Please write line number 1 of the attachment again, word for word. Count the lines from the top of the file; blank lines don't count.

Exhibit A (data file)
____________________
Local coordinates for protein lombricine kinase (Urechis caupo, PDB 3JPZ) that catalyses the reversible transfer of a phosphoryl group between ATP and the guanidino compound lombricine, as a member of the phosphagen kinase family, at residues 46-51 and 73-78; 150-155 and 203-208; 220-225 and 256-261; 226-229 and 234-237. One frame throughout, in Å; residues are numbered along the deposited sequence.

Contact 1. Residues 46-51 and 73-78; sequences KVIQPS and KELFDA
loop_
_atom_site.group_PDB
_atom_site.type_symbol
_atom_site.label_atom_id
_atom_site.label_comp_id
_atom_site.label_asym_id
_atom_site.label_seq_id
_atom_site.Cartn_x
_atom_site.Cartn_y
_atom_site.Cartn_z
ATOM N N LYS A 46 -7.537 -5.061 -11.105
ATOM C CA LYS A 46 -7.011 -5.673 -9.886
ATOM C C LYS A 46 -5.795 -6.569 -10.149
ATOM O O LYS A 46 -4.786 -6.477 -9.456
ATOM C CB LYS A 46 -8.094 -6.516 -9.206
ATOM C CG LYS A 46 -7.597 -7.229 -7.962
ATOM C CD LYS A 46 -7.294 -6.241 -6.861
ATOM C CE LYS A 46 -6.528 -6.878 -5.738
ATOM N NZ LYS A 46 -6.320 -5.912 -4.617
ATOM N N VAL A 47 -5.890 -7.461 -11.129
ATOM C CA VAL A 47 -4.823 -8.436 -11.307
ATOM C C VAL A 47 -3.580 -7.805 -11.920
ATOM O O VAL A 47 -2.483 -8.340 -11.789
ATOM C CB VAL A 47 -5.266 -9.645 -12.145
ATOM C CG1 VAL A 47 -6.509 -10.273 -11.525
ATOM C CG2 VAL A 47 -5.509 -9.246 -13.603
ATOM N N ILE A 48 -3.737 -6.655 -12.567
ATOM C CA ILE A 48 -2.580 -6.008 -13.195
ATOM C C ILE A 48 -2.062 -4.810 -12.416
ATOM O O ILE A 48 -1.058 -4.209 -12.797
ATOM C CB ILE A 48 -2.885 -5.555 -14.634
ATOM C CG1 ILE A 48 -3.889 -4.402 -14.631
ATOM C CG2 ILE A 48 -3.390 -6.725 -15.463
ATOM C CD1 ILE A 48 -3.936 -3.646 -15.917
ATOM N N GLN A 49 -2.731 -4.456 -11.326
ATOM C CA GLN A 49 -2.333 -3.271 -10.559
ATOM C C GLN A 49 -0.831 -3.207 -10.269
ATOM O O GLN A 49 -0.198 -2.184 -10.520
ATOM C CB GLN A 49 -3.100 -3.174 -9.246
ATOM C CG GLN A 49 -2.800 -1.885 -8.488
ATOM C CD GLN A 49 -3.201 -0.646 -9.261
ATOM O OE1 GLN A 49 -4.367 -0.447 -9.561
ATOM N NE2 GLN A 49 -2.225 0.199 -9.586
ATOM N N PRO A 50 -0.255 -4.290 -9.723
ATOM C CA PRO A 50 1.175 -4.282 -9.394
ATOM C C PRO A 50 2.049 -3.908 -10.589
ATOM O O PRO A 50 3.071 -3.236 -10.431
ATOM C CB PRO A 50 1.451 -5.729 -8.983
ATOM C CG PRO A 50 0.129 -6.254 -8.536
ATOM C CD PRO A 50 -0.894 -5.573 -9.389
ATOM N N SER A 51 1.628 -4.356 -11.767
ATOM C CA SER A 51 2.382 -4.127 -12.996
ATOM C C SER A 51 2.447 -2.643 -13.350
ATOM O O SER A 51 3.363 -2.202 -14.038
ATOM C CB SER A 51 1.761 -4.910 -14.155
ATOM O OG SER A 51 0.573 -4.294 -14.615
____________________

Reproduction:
Local coordinates for protein lombricine kinase (Urechis caupo, PDB 3JPZ) that catalyses the reversible transfer of a phosphoryl group between ATP and the guanidino compound lombricine, as a member of the phosphagen kinase family, at residues 46-51 and 73-78; 150-155 and 203-208; 220-225 and 256-261; 226-229 and 234-237. One frame throughout, in Å; residues are numbered along the deposited sequence.